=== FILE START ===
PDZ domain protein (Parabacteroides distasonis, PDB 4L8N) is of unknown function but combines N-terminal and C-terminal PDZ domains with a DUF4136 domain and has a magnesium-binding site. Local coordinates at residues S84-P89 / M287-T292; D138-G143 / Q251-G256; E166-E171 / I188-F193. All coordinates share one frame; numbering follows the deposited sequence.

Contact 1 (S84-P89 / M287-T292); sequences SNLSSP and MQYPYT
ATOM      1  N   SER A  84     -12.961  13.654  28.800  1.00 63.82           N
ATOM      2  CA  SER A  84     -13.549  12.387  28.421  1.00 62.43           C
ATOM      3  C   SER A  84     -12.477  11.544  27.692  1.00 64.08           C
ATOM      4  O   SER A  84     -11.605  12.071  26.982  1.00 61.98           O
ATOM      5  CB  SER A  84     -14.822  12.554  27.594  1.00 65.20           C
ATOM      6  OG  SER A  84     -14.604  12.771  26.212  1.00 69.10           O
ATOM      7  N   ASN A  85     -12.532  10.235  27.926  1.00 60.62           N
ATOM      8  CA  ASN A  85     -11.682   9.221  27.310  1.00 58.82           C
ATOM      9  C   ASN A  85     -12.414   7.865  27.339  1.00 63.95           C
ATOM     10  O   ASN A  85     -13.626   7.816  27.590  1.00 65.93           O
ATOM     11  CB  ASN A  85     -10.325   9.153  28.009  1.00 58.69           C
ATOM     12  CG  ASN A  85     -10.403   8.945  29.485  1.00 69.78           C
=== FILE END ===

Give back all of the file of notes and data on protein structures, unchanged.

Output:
PDZ domain protein (Parabacteroides distasonis, PDB 4L8N) is of unknown function but combines N-terminal and C-terminal PDZ domains with a DUF4136 domain and has a magnesium-binding site. Local coordinates at residues S84-P89 / M287-T292; D138-G143 / Q251-G256; E166-E171 / I188-F193. All coordinates share one frame; numbering follows the deposited sequence.

Contact 1 (S84-P89 / M287-T292); sequences SNLSSP and MQYPYT
ATOM      1  N   SER A  84     -12.961  13.654  28.800  1.00 63.82           N
ATOM      2  CA  SER A  84     -13.549  12.387  28.421  1.00 62.43           C
ATOM      3  C   SER A  84     -12.477  11.544  27.692  1.00 64.08           C
ATOM      4  O   SER A  84     -11.605  12.071  26.982  1.00 61.98           O
ATOM      5  CB  SER A  84     -14.822  12.554  27.594  1.00 65.20           C
ATOM      6  OG  SER A  84     -14.604  12.771  26.212  1.00 69.10           O
ATOM      7  N   ASN A  85     -12.532  10.235  27.926  1.00 60.62           N
ATOM      8  CA  ASN A  85     -11.682   9.221  27.310  1.00 58.82           C
ATOM      9  C   ASN A  85     -12.414   7.865  27.339  1.00 63.95           C
ATOM     10  O   ASN A  85     -13.626   7.816  27.590  1.00 65.93           O
ATOM     11  CB  ASN A  85     -10.325   9.153  28.009  1.00 58.69           C
ATOM     12  CG  ASN A  85     -10.403   8.945  29.485  1.00 69.78           C